Tuesday, September 18, 2007

Nine Eighteen

Trying to integrate a lot of what I've been thinking about over the past week or so. In a way not unlike what Angela predicted, much of my initial return-to-mat success is tapering off as old habits from the spring and last fall start to creep back into my game. No time like the present to deal with them.

For one, I need to reorient my psychological reward system so that proper effort is rewarded more greatly than convenient achievement. In other words, keylocks are good, but kimuras and armlocks are better. Half guard sweeps are good, closed guard sweeps better and open guard sweeps ... well, talk about "make me wanna jump back and kiss mah-self ..."

So here's the list. From the top:

1. Stand to pass the guard. No more excuses. Get posture, grab a sleeve, fade back, step, stand and step back. If I don't have posture, then get it. Then start all over again. If necessary, PTMU. But "Get Up, Stand Up" is officially now job one.

2. Pass the half guard. I've got two solid half guard passes: the tripod and the reverse sit. I need to use them. Don't allow guys to tie you up for four minutes running in a half guard you know how to escape.

3. 360 drill. I've actually done a halfway decent job of moving through side control to Watch Dog to mount. I need to better incorporate scarf hold and north-south stages into my top movement.

And from the bottom:

1. SWEEP! SWEEP! SWEEP! For right now, let's focus on sweeping to regain top position. Sweeps out of closed guard (Saulo Roll, crossover, flower), sweeps out of butterfly/cobra guard, sweeps out of de la Riva guard (including with the Saulo hook), sweeps out of spider guard, sweeps out of half guard.

2. From the full or closed guard, I must break posture. Get a rear collar grip and, as I pull down, pull forward with my legs. Use that rear collar grip to help keep him low.

3. Hooks and hips. Let's keep the left foot either planted in the hip to set up swings with the right leg, OR butterflied under the guy's right thigh. We either want to push off with the left foot or lift with the left leg. The right leg will be either around the guy's back (in the first, Hilo guard, instance) and used to swing up under the guy's armpit OR will be used to block or scissor the guy's other knee/leg in a hook 'n' lift sweep to that side. Also let's not forget the de la Riva and Saulo hooks, as well as the vine guard for sweeping.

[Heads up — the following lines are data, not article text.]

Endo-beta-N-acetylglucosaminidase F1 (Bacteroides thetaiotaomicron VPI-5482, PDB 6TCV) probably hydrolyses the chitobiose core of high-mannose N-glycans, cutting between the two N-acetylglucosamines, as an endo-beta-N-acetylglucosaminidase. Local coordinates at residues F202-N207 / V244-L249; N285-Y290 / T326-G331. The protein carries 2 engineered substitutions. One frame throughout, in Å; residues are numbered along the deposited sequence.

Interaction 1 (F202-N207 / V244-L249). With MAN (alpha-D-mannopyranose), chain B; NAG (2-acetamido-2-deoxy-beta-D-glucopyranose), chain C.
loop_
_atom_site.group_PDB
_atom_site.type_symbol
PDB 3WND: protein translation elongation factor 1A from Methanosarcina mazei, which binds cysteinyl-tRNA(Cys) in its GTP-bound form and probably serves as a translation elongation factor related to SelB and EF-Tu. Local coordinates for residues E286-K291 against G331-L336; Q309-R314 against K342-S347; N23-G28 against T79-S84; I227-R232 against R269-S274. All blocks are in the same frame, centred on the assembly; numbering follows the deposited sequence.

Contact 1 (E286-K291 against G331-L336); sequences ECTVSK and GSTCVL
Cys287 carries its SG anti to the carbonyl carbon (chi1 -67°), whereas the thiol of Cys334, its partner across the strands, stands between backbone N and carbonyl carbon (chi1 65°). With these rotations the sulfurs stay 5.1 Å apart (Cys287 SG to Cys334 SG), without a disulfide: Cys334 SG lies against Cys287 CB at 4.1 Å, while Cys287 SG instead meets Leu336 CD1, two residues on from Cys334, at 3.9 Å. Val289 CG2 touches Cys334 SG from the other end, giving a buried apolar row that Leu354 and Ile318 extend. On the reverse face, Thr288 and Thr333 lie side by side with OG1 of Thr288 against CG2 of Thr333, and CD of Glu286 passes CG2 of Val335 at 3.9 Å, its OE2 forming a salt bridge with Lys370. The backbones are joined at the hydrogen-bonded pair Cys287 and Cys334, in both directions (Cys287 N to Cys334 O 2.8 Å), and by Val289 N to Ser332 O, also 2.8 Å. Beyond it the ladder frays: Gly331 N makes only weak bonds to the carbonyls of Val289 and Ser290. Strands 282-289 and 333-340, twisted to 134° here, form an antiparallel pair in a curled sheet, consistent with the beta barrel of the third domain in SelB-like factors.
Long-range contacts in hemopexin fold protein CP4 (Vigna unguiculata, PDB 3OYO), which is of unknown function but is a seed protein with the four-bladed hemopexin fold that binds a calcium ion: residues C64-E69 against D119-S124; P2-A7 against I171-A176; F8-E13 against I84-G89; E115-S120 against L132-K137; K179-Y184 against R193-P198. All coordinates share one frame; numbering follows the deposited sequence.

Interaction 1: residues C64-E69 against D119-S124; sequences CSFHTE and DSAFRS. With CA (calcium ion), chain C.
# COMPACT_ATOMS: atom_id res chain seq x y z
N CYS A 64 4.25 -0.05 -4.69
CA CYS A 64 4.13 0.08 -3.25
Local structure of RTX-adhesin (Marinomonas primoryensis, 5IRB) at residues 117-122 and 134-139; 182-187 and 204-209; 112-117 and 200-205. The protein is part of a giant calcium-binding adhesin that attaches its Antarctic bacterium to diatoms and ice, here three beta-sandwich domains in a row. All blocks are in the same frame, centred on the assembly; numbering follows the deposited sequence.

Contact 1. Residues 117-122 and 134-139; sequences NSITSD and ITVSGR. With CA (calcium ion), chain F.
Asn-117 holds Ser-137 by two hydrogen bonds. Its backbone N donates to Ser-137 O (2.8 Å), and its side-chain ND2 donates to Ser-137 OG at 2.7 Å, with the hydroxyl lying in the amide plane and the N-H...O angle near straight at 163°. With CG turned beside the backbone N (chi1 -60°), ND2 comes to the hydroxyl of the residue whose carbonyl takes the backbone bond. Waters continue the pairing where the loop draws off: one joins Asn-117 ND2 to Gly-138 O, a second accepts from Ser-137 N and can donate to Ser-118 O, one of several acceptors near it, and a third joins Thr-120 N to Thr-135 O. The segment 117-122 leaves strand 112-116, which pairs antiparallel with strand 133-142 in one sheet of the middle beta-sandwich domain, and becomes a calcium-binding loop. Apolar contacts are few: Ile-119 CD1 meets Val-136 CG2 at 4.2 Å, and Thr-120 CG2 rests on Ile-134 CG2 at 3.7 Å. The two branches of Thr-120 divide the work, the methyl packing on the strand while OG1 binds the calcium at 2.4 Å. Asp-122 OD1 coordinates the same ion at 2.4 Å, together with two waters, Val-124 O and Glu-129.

With regard to escapes, enough fooling around. I know exactly how to escape from rear mount (duck, shuck 'n' roll), side control (throat, swim, walk, knees, pull, boom), scarf hold (bridge in to get hips close before the belly roll), north/south (upa 'n' roll), mount (bridge and roll OR hipscape and knee up), and knee on belly (bridge and stuff knee into half guard). So what is my excuse for staying in these bad positions?

Don't answer that. One thing I need to get in the habit of doing is launching the escape as soon as I recognize the bad position I'm in. For the love of god, I need to stop leeting the guy "settle in" to his dominant position. I know I hate it when the guy is already escaping before I'm good and ready to keep him trapped. Time to serve up that same medicine.

Sunday, September 16, 2007

Critical Thinking in Jiu Jitsu, Part V: The Guard

Here, after a little absence, is the latest installment of the "Critical Thinking in Jiu Jitsu" series over at On the Mat.

It is not Gumby's best written work, which I think has something to do with the complexity of the topic. But his focus on posture and his technique of reverse engineering (explained best in his "Hierarchy and Duality of Position" essay available here) alone remain worth reading.

Critical Thinking in Jiu Jitsu: The Guard